Pet names can be an adorable feature of any relationship. Honey bunny. Sweetie pie. Snuggle muffin. The list goes on and on. The pet name that Dominic quickly developed for Bronagh was “pretty girl”. Throughout the development of their relationship though he also threw out several references to her being a slut, bitch, and fat ass. Soooooo…yeah. There’s that.
What’s it About?
After a car accident killed her parents when she was a child, Bronagh Murphy chose to box herself off from people in an effort to keep herself from future hurt. If she doesn’t befriend people, talk to them or acknowledge them in any way they leave her alone just like she wants.
When Dominic Slater enters her life, ignoring him is all she has to do to get his attention. Dominic is used to attention, and when he and his brothers move to Dublin, Ireland for family business, he gets nothing but attention. Attention from everyone except the beautiful brunette with a sharp tongue.
Dominic wants Bronagh and the only way he can get to her, is by dragging her from the boxed off corner she has herself trapped in the only way he knows how…by force. Dominic wants her, and what Dominic wants, Dominic gets.
Alright, let’s kick things off right away by saying that this is an unhealthy relationship filled with both verbal and physical abuse. It’s a high school romance, meaning that it’s full of some pretty eye rolling moments of high school-level petty drama, but we have the added bonus of an underground fighting component built in. The fact this is a new adult romance in a high school setting prompted me many times to hope that no adolescent teen boys decided to pick up this book for a quick perusal. Or any teen girls for that matter.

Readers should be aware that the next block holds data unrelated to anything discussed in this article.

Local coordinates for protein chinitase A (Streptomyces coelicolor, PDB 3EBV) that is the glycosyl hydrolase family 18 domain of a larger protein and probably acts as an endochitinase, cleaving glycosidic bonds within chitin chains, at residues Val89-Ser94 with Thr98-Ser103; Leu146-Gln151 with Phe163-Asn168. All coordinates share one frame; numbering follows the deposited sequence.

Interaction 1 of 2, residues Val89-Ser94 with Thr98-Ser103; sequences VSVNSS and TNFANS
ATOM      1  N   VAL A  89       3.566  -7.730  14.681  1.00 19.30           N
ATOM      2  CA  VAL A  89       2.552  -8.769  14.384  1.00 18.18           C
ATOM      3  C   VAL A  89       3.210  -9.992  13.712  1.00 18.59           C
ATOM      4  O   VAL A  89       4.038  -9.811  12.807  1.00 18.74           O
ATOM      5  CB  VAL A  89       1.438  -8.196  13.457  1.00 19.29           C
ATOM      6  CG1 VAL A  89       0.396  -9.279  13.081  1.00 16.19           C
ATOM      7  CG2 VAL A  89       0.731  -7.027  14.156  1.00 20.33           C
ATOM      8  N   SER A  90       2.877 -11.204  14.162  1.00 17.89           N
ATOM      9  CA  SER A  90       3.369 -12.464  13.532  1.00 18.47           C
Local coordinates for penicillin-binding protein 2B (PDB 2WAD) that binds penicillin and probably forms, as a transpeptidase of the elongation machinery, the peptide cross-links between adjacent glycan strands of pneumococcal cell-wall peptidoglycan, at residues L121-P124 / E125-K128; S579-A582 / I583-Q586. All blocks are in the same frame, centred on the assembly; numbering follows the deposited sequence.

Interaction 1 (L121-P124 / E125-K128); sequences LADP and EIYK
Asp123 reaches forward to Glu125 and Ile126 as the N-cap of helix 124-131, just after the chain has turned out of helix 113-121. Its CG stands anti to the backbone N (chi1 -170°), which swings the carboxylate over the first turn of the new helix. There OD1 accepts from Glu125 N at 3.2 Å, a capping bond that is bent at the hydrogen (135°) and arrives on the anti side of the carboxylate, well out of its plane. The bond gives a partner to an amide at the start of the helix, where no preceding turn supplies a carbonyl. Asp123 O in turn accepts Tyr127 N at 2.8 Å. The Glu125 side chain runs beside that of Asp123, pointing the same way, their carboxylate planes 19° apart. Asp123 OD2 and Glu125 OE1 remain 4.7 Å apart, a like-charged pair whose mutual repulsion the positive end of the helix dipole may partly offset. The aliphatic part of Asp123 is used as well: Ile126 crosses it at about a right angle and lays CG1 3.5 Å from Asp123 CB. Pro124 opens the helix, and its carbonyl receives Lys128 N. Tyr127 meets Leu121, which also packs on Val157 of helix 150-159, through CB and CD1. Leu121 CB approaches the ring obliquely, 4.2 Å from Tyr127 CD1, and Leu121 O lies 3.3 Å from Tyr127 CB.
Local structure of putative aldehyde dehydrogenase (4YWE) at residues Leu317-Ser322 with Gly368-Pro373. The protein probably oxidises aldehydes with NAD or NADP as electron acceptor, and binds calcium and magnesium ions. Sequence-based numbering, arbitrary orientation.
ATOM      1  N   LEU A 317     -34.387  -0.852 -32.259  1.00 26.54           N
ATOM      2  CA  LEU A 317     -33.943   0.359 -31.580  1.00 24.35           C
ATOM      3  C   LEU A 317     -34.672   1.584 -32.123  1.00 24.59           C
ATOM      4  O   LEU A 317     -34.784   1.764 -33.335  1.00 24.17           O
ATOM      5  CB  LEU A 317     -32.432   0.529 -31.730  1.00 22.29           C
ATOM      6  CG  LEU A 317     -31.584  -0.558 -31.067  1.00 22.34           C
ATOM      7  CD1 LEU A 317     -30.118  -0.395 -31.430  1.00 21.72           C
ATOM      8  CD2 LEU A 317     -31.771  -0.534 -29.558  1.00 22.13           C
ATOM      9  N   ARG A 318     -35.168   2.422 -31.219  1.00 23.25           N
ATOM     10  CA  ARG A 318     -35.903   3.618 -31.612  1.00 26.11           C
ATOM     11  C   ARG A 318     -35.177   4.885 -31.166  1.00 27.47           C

It basically highlights that a girl can tell you in as many ways possible that she wants you to leave her alone, from screaming that she hates you, to literally crying and pleading for you to leave her alone, throwing things at you, even slapping you as hard as she can because of your teasing words, and vowing that she’s not interested in you. But! Don’t worry. You keep at it young man. If you persist long enough, weasel your way in slyly enough, and essentially beat to a pulp and threaten death upon any other guy who shows an interest in her, you’ll succeed in winning her over. Honestly, it was a fairly uncomfortable read and progression of a relationship. I kept hoping that at some point in the book these two would realize they’re just not meant for each other and go their separate ways.
Where No Means Maybe
The entire first half of this novel shows us how Bronagh detests Dominic’s presence in her life with every fiber of her being. She adamantly articulates how she hates and loathes him. They exchange verbal insults, with him calling her a bitch and slut, to her calling him a faggot and an arsehole. She tries to get him out of her mind by going on a date with someone else, which causes him to crash their outing and beat her date to a pulp. While Dominic never physically hurts her (on purpose), Bronagh slaps him on multiple occasions when he says something particularly insulting, and even throws objects at him to the point where they break. And yet, underneath it all we see glimpses of lust and desire between them.